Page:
Road shows

Danvers High band to strut its stuff for the third time in Tournament of Roses parade

The Falcon band performs at Deering Stadium in Danvers during a preview of the field show it will perform during its trip to California next week. The Falcon band performs at Deering Stadium in Danvers during a preview of the field show it will perform during its trip to California next week. (Photos By Aram Boghosian for The Boston Globe)
By Wendy Killeen
Globe Correspondent / December 27, 2009

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When the Danvers High School Falcon Marching Band makes its way down Colorado Boulevard in Pasadena, Calif., on New Year’s Day, it will be making Massachusetts’ history.

It’s the only high school band in the state to participate in the Tournament of Roses Parade three times, having previously marched in 2001 and 2006.

“It’s hard to get in,’’ said Shaina Conrad, a 2001 band member whose cousin, Ryan Conrad, is in this year’s band. “I’m amazed they’ve done it a third time.’’

Ron Parsons, director of the band since 1987, said this year’s 150 marchers and color guard members “have trained hard and are well-prepared. They’re just waiting for their moment now.’’ The band, and more than 300 parents and supporters, are scheduled to fly to California today.

Based on an audition tape and past performances in the parade, the band was chosen from 44 others in the Northeast. In all, 16 high school bands from around the country were selected to march. The application process takes about two years, Parsons said.

The Falcons have been preparing since they got the nod in October, practicing night and day and performing at Friday night football games.

The band has raised close to $50,000 to help fund the trip, in addition to what each band member pays.

While this is a three-peat, there are many firsts this year.

There are now eighth-graders in the band. And, it will truly be a family affair for Parsons, as his wife and administrative assistant, Judy, and their two sons, who are band members, are all traveling west.

The band will also perform a field show at BandFest on Tuesday at the Pasadena City College football stadium. In the past, only a few of the bands participated in BandFest, but this year all the parade bands have been invited.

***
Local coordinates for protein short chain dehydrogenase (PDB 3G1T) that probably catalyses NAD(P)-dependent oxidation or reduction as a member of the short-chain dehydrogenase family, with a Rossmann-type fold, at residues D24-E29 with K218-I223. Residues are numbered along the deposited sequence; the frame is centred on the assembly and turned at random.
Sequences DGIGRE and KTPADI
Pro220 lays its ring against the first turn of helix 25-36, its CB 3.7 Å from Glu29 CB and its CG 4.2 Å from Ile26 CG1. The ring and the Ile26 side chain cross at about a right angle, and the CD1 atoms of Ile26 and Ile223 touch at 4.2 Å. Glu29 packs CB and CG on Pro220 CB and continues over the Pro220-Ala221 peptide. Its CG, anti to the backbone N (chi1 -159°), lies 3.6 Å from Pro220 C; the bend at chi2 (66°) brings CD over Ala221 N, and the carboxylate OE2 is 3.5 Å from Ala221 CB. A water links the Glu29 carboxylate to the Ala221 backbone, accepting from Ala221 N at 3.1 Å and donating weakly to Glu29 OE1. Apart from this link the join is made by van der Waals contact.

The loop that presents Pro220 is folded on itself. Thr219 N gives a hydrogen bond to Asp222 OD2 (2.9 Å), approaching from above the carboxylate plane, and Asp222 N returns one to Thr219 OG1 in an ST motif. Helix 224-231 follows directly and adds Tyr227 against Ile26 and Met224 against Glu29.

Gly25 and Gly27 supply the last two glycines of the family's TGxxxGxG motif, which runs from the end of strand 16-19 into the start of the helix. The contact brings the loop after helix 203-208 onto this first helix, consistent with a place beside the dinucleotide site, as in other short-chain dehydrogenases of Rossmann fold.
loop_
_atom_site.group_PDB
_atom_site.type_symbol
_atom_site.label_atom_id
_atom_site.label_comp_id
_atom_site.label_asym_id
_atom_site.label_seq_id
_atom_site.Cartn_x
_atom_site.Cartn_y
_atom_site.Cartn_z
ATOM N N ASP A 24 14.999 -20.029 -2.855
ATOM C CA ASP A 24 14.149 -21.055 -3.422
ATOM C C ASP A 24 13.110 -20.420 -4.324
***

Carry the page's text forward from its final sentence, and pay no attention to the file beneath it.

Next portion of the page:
“Both are equally important,’’ Parsons said of the 5.5-mile parade and BandFest. “It’s been a dual push for two events. We’ve had quite a challenging 15 months.’’

While the theme of the 121st Rose Parade is “2010: A Cut Above the Rest,’’ the Falcons chose “America Let Freedom Ring’’ as the theme for its BandFest performance.

It includes narrated historical readings and songs such as “When Johnny Comes Marching Home’’ and “Battle Hymn of the Republic.’’ At the end of the show, the marchers unroll and carry a large American flag across the field.

In a break from Rose Parade tradition - which doesn’t usually allow individual bands to carry the American flag - the Falcons were also given permission to carry their flag in the parade.

And the band will be last in line, with a finale designed around its patriotic theme. As it turns the corner onto Colorado Boulevard - the longest stretch of the parade where almost a million people watch - there will be a B-2 Stealth bomber flyover.

“That is a first,’’ Parsons said. “We feel it’s a big honor.’’

On a recent rainy and cold Saturday, the band previewed its field show for a supportive crowd.

“That was awesome. Absolutely amazing,’’ said Melaney Fodera, who came because she goes to the same church as Parsons. “I am so proud of them.’’

Cameron Hunt, drum major along with Taryn Pydynkowski and Jill Wayrynen, said, “We all love this band a lot. For the last 15 months, we have just been working to get ready for the Rose Parade. We’re ready to blow California out of the water.’’

After the show, Bob Mulvanity, a 1977 graduate of Danvers High who has been the band’s visual designer and drill instructor since 2001, told members, “I am confident you are going to represent this town as it’s never been represented to the world. I want to get out there and show what we have.’’

According to the Tournament of Roses Association, about 1 million attend the parade, and another 40 million Americans watch on television. The parade is also broadcast to millions in more than 200 international territories and countries.

“You’ve done what a lot of kids your age can’t do and won’t do: stick to something for a long time with a goal way off in the distance,’’ Parsons told the band. “You should feel good about that. Now, it’s time to bring it all together and sprint to the end.’’

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